The Clicker Expo was attended by nearly 600 people in Portland alone.  In the training world, there are a slew of “celebrities”, and Clicker Expo showcased quite a few of them.  In my book, I mention lessons I’ve learned from some of the hotshot mentors in the animal training field, such as Ken Ramirez, Kathy Sdao, Susan Friedman, and Karen Pryor herself.  I didn’t get the chance to really sit down and have a one on one with any of the keynote speakers, but I did at least get a chance to slip all of them my business card, mention my book, and ask if I could use their name in the book.  So, not what I anticipated, but at least I got my name out there.  Sorta.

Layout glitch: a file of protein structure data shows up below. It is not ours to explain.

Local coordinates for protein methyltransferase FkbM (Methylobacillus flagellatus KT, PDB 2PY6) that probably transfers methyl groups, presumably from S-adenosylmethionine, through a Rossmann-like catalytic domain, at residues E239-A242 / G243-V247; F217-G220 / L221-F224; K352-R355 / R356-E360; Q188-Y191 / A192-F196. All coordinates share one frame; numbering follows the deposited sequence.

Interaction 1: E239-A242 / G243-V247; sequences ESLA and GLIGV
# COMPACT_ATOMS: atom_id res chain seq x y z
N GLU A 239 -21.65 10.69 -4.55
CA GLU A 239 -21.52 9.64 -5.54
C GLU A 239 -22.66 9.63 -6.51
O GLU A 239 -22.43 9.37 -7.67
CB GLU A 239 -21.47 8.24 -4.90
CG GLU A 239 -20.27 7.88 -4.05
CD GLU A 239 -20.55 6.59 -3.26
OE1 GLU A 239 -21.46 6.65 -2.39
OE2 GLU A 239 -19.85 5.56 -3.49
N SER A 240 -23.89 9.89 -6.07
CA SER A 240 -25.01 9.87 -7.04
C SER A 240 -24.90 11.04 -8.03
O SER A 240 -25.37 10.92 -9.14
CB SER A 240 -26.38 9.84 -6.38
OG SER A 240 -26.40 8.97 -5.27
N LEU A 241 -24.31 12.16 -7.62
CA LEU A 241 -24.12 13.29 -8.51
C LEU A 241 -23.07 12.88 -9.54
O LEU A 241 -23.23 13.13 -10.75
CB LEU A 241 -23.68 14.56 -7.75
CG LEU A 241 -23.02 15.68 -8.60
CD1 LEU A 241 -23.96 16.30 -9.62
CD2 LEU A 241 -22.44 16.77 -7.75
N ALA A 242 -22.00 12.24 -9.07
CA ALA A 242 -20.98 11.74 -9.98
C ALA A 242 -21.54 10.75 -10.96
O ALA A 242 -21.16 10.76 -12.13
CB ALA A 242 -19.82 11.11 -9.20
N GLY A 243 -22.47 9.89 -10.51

The weekend was jam packed with classes, workshops, and presentations.  I attended quite a few, and took notes on some aspects I felt were quite poignant.  Ken Ramirez started the weekend off with his talk called “X-Perience Factor”.  He reiterated what I feel is very true, in ANY profession, that you never stop learning.  He has been in the animal training field for decades, has been on television for consulting, worked with homeland security, and even is starting a program to use animal training methods to help conservation efforts in the wild (more on this later).  But he still doesn’t consider himself an “advanced” trainer, because he still learns new skills each time he attends conferences.  Those who claim they don’t need to expand their skills because they are “advanced trainers” often experience an event or incident that ultimately humbles them, and they realize they can always hone skills, and learn something new.